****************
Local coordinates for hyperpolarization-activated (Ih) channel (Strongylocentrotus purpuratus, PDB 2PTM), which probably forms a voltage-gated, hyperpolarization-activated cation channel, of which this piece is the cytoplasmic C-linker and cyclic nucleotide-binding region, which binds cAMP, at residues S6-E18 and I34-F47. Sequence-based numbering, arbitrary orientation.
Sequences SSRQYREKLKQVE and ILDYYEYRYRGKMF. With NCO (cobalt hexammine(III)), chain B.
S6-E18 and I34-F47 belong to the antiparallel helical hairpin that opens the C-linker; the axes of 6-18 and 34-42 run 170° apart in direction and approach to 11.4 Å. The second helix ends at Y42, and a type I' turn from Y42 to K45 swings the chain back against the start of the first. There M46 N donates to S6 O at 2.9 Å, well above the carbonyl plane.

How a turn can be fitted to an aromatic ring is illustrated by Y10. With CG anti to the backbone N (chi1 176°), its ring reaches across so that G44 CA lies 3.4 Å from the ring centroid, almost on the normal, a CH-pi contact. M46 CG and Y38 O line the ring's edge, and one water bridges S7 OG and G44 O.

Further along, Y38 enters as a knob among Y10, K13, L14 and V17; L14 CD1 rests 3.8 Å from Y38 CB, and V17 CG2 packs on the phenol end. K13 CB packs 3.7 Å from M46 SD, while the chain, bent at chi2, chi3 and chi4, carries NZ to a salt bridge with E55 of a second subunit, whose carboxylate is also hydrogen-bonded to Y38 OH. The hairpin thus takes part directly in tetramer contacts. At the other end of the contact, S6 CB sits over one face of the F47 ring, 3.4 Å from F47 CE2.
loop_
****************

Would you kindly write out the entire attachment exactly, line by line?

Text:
Local coordinates for hyperpolarization-activated (Ih) channel (Strongylocentrotus purpuratus, PDB 2PTM), which probably forms a voltage-gated, hyperpolarization-activated cation channel, of which this piece is the cytoplasmic C-linker and cyclic nucleotide-binding region, which binds cAMP, at residues S6-E18 and I34-F47. Sequence-based numbering, arbitrary orientation.
Sequences SSRQYREKLKQVE and ILDYYEYRYRGKMF. With NCO (cobalt hexammine(III)), chain B.
S6-E18 and I34-F47 belong to the antiparallel helical hairpin that opens the C-linker; the axes of 6-18 and 34-42 run 170° apart in direction and approach to 11.4 Å. The second helix ends at Y42, and a type I' turn from Y42 to K45 swings the chain back against the start of the first. There M46 N donates to S6 O at 2.9 Å, well above the carbonyl plane.

How a turn can be fitted to an aromatic ring is illustrated by Y10. With CG anti to the backbone N (chi1 176°), its ring reaches across so that G44 CA lies 3.4 Å from the ring centroid, almost on the normal, a CH-pi contact. M46 CG and Y38 O line the ring's edge, and one water bridges S7 OG and G44 O.

Further along, Y38 enters as a knob among Y10, K13, L14 and V17; L14 CD1 rests 3.8 Å from Y38 CB, and V17 CG2 packs on the phenol end. K13 CB packs 3.7 Å from M46 SD, while the chain, bent at chi2, chi3 and chi4, carries NZ to a salt bridge with E55 of a second subunit, whose carboxylate is also hydrogen-bonded to Y38 OH. The hairpin thus takes part directly in tetramer contacts. At the other end of the contact, S6 CB sits over one face of the F47 ring, 3.4 Å from F47 CE2.
loop_